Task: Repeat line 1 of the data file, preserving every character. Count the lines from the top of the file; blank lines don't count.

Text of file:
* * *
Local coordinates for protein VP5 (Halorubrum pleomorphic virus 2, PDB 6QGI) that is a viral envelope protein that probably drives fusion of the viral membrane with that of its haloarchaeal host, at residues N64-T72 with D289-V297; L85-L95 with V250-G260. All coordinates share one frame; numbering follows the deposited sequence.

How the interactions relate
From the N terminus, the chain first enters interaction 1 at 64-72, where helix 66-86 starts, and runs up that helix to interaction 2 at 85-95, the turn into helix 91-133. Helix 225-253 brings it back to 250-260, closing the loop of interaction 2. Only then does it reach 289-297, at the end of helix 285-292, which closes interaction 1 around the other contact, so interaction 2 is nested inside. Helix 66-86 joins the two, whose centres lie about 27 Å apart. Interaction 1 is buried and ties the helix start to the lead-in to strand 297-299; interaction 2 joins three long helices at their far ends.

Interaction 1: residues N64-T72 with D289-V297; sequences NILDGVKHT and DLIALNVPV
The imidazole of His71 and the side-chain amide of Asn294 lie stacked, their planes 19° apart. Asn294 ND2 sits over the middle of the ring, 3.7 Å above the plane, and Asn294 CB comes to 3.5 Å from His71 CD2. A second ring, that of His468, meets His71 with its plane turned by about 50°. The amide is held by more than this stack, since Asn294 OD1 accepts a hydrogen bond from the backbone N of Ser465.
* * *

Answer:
Local coordinates for protein VP5 (Halorubrum pleomorphic virus 2, PDB 6QGI) that is a viral envelope protein that probably drives fusion of the viral membrane with that of its haloarchaeal host, at residues N64-T72 with D289-V297; L85-L95 with V250-G260. All coordinates share one frame; numbering follows the deposited sequence.